reassessment and democracy. not an end in itself. Direct and indirect costs should be considered when analysing the costs. hardware and software) is essential to achieve the goals of the organisation. and they are responsible for incidence response in a timely and coordinated manner. multidisciplinary. management needs to understand the mission of the organisation and how this mission is supported by IT systems. ethics. should document responsibilities and accountabilities of owners. programmers and software development managers.g. should also have these responsibilities documented. 4 NIST 800-12 is a good guideline that covers many aspects of information security management. This requires that the cost and benefits of security be examined in monetary and nonmonetary terms. timeliness. but overall it is a valuable source of guidance. Security is a means to an end. Description and Guidance on Use The NIST Handbook is a document of 290 pages split into a number of sections. The principles are based on those published by the Organisation for Economic Co-operation and Development in 1992.Information Security Harmonisation—Classification of Global Guidance Overall. • Computer security responsibilities and accountability should be made explicit— Every organisation. regardless of size. Thus. Those with specific responsibilities for IT security. proportionality. It is focussed on the US government and may be somewhat cumbersome for small. awareness. e. • System owners have security responsibilities outside their own organisations— System owners have to inform external users of the security measures of their systems. 92 . The 1992 OECD principles are accountability. and imply the premise of being generally accepted and applied when developing or maintaining IT systems. providers and users.. integration. commercial organisations. Section I provides an introduction to the handbook and also includes the foundations upon which the chapters on controls are based. (The OECD published new principles in 2002. • Computer security is an integral element of sound management—Management must accept the fact that harm to assets can be caused even though security provisions are in place. The handbook’s general approach to computer security is based on eight major principles. security is frequently seen as inconsistent with the business objectives. • Computer security should be cost-effective—The cost for securing systems has to be aligned with the security need. further divided into chapters. It would benefit from being updated as it was last published in 1995. the handbook’s eight principles are: • Computer security supports the mission of the organisation—Even though the protection of assets (information.) Taking these into account. Management has to commit to the level of risk it is willing to accept.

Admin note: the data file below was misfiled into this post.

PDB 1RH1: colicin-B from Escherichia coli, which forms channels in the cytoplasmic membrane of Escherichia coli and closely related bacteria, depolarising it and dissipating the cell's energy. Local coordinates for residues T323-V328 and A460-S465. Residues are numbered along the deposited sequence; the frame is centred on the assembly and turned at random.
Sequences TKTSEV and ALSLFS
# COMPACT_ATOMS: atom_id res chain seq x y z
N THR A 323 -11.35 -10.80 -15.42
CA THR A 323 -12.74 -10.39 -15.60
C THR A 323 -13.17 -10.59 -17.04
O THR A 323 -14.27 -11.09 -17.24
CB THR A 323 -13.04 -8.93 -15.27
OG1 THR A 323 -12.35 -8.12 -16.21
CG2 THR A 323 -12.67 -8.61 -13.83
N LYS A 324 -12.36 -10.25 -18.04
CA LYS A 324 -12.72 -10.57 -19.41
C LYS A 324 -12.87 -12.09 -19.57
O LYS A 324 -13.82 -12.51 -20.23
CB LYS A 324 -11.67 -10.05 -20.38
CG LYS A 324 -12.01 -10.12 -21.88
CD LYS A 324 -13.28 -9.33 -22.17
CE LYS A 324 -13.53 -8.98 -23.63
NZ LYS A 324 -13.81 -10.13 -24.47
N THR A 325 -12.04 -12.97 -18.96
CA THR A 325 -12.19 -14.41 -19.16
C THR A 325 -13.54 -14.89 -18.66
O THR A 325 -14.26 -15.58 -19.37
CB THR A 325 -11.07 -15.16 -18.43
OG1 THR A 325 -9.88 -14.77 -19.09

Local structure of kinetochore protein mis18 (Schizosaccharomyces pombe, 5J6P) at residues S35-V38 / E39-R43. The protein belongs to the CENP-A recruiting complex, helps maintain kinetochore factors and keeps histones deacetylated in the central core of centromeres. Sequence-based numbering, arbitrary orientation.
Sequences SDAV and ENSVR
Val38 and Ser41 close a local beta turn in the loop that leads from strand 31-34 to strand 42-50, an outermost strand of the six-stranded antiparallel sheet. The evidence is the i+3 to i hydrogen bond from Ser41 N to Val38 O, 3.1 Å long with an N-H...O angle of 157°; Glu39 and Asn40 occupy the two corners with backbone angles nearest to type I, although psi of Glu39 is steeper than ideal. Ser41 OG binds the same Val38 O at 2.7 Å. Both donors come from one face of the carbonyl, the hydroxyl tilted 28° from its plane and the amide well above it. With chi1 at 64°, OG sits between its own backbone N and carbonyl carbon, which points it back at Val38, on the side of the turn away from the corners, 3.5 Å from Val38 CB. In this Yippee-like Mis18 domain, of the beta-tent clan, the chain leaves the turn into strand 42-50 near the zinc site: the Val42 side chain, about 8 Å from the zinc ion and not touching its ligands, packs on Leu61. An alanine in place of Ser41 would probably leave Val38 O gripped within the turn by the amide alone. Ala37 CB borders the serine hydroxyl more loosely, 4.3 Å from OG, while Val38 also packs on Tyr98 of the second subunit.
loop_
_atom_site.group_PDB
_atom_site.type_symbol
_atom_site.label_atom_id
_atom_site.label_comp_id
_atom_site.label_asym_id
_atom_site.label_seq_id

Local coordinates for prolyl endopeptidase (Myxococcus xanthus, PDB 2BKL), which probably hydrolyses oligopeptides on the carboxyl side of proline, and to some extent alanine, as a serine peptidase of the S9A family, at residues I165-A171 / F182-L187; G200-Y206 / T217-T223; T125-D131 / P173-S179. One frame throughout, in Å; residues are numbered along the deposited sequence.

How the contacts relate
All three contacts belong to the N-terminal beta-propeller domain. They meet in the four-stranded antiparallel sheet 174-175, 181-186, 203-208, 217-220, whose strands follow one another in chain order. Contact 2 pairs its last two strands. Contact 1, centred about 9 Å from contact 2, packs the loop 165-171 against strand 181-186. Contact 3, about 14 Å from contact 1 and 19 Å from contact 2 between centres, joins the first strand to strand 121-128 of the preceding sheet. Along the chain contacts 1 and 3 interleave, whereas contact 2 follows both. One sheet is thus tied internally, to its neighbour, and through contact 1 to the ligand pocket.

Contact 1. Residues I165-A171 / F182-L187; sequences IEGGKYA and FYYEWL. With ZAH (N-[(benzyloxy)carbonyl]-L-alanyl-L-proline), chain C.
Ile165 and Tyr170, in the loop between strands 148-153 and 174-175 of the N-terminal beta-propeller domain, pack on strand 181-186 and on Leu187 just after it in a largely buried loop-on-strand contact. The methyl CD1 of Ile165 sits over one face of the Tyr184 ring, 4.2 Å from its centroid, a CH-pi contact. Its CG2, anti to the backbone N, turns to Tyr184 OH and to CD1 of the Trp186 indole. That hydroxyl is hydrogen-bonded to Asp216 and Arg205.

help desk.NIST 800-12 An Introduction to Computer Security—The NIST Handbook • Computer security requires a comprehensive and integrated approach—Computer security and areas outside computer security should be considered. employee sabotage. for instance. system management and administration. Programme policy is assumed to be broad-based and relatively stable. scope. keeping in mind that different systems may need different levels of protection. Examples given include Internet and e-mail. and espionage. legal issues. A distinction is drawn between security objectives (explicitly defined requirements based on the confidentiality. Those conflicts must be solved. including senior management. responsibilities and compliance. what and when). • Computer security is constrained by societal factors—Security measures may come into conflict with other limitations. • Issue-specific policy is related to consideration of areas that are new or more likely to need change. Section II contains management controls and these are divided into a number of chapters. operational and technical controls applied to enable an adequate and stable level of security. audit. malicious hackers. Another chapter within section I provides ideas on how roles and responsibilities for security may be allocated within an organisation. • System-specific policy relates to the detailed attention that must be given to an individual system. III and IV address controls that have been divided into three areas: management. resulting from dynamics in technology. technical and operational. Examples are given for 18 typical roles. Common threats to information are explained under nine headings. including fraud and theft. and it is recognised within the handbook that they will vary depending on many factors. • Computer security should be periodically reassessed—The need for re-evaluation of security measures is obvious in the wake of permanent changes to organisations. each addressing a specific area. including size of organisation. quality assurance. Computer Security Policy Chapter This chapter breaks policy into three types: • Programme policy is defined as that which is “used to create an organisation’s computer security programme”. threats or technologies. business environments. such as workplace privacy. Guidance is provided on defining programme purpose. 93 . integrity and availability needs) and operational security rules (documenting the who. These roles and responsibilities are nonprescriptive. Sections II. The interdependence of security controls and other controls must be understood and a mix of managerial. malicious code. errors and omissions.